U.S. Justice Department officials reportedly want T-Mobile US Inc. and Sprint Corp. to lay the groundwork for a new wireless carrier that will have its own network, in order to clear the proposed $26.5 billion merger.
The two companies have been pondering additional concessions that could help win Justice Department approval for their deal, according Bloomberg's unnamed sources. But spinning off a full-fledged national competitor would be dificult for T-Mobile and Sprint to agree.
The Sprint acquisition would consolidate the U.S. wireless market to three national players.
The biggest concern surrounding the T-Mobile/Sprint merger was it would reduce the number of national carriers from four to three, hindering competition. But the companies have argued that their deal would create a stronger No. 3 to market leaders Verizon Communications Inc. and AT&T Inc.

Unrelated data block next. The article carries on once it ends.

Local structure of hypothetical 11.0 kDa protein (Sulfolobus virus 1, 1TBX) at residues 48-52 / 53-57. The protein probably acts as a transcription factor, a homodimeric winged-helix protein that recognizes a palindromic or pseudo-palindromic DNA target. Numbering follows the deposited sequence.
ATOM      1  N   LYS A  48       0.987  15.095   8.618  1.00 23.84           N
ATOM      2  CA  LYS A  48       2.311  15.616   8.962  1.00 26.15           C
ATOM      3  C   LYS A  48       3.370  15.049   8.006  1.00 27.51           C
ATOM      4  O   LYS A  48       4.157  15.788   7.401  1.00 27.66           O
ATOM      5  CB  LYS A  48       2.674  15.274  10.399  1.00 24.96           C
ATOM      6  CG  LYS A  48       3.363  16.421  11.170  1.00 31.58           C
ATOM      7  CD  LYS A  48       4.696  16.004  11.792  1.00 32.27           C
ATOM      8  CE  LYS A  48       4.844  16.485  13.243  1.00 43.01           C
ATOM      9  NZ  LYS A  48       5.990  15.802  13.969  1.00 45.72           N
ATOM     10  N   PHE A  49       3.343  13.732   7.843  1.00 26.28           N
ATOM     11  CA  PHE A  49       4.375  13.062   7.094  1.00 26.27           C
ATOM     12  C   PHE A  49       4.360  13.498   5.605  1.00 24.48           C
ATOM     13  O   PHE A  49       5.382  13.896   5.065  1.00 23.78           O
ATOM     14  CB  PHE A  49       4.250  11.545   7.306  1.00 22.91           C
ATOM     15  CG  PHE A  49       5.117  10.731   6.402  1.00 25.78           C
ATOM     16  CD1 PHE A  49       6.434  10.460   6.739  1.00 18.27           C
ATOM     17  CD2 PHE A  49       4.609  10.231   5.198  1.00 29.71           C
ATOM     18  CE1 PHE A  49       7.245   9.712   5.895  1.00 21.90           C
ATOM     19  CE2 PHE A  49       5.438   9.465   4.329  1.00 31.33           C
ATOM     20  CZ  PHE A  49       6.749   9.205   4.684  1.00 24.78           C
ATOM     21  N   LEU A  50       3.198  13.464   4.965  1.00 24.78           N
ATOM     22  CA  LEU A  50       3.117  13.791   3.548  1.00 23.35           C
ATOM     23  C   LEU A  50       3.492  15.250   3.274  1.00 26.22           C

The deal has been supported by the Federal Communications Commission. FCC Chairman Ajit Pai last week said he’ll recommend that his agency approve the merger on the condition that the companies sell Sprint’s Boost prepaid brand, build an advanced 5G network over three years, and pledge not to raise prices while the network is being constructed.
While the FCC and the Justice Department typically work closely together in reviewing mergers, they base their decisions on different standards.
In 2014, the DoJ rejected a propposed by Sprint and T-Mobile to merge. And it sued to block AT&T’s bid in 2011 to take over T-Mobile, saying the U.S. mobile market needs a strong fourth rival.